Kazuo Ishiguro. Photo courtesy of the author’s Facebook page
Ishiguro is prepared to reinvent himself with each novel
At the University of East Anglia (UEA), we were absolutely delighted to learn of Kazuo Ishiguro’s award — not least because of the association with our Creative Writing programme, but also because he is a man of such integrity and modesty who is unfailingly generous to everyone he meets, including our students. As it happened, the announcement came just a few days before he was due to appear on stage at UEA’s literary festival (where he was interviewed by Professor Christopher Bigsby). Despite the enormous disruption caused by the award — the press interest from all over the world — he nevertheless kept his appointment with us, gave a fascinating and humorous interview, and — more than this — agreed to give a private masterclass to our MA students the following day, where he was again extremely generous with his time and in his attention to their questions.
I have no doubt he deserves the prize. He is a writer unlike any other, prepared to reinvent himself with each novel, and capable of reinventing the possibilities for the novel each time. There can’t be another writer of his stature whose oeuvre is so various, and yet so consistent in its brilliance. From a purely personal point of view, A Pale View Of Hills and The Unconsoled are the books that matter most to me. The latter is written to a dream logic that is utterly beguiling and unusual, while A Pale View Of Hills is the book that made me want to be a writer. After reading it, I applied to the MA in Creative Writing at UEA, where he had studied several years earlier (like him I was taught by Angela Carter), which led eventually to my becoming a novelist, and eventually returning here to teach.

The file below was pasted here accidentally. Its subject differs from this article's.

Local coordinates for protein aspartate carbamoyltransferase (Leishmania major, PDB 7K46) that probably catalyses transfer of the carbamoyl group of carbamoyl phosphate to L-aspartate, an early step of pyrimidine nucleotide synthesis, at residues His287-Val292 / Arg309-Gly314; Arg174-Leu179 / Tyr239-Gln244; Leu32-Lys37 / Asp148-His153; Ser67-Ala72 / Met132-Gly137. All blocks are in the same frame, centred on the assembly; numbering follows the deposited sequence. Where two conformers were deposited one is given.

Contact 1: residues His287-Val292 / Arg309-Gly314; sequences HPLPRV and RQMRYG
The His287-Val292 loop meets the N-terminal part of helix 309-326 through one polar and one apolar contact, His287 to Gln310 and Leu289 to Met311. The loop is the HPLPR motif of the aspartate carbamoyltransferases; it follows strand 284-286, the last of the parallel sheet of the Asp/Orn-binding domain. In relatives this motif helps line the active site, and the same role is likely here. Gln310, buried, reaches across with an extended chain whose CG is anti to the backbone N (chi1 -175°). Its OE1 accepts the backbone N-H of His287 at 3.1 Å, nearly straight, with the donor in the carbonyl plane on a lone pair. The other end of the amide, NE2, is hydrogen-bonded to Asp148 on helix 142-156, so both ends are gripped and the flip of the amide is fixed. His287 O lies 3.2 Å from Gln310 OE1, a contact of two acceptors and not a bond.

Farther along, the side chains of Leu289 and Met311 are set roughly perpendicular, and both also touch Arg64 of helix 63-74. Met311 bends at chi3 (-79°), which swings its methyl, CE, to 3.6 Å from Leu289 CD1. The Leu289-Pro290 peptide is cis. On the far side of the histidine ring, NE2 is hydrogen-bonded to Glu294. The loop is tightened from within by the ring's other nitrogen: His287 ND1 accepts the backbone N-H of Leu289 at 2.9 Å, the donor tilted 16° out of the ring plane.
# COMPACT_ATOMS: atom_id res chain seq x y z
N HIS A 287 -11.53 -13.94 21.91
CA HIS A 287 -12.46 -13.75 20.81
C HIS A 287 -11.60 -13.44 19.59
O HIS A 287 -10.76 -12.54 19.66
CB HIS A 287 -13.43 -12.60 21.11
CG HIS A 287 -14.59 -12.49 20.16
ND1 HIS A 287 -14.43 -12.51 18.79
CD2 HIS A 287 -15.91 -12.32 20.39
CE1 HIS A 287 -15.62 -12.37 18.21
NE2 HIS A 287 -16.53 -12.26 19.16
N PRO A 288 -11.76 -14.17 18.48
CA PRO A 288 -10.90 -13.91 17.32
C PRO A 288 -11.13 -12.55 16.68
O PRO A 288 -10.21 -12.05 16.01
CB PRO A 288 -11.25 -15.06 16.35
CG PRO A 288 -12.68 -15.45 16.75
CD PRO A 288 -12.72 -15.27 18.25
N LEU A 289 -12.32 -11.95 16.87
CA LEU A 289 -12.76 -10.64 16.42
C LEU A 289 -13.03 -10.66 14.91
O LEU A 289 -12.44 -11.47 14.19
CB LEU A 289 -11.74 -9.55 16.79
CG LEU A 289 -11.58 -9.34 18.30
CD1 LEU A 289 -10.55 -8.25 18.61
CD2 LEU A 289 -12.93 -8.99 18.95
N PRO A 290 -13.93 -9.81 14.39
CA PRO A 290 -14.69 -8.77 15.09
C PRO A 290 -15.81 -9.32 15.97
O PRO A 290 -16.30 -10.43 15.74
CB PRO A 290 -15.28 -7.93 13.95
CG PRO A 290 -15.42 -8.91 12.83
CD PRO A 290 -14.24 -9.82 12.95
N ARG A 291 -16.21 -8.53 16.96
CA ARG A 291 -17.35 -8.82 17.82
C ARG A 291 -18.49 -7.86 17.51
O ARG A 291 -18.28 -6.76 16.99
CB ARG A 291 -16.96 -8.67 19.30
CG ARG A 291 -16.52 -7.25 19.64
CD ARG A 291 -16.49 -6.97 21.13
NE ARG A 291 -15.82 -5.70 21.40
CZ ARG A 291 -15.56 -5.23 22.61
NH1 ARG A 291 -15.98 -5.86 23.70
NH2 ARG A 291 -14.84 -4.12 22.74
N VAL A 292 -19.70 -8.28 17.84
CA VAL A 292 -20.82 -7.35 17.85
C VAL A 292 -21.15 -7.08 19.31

And in this latter regard, I believe he may be unique in being the only Nobel Laureate in Literature to have graduated from a Creative Writing programme.
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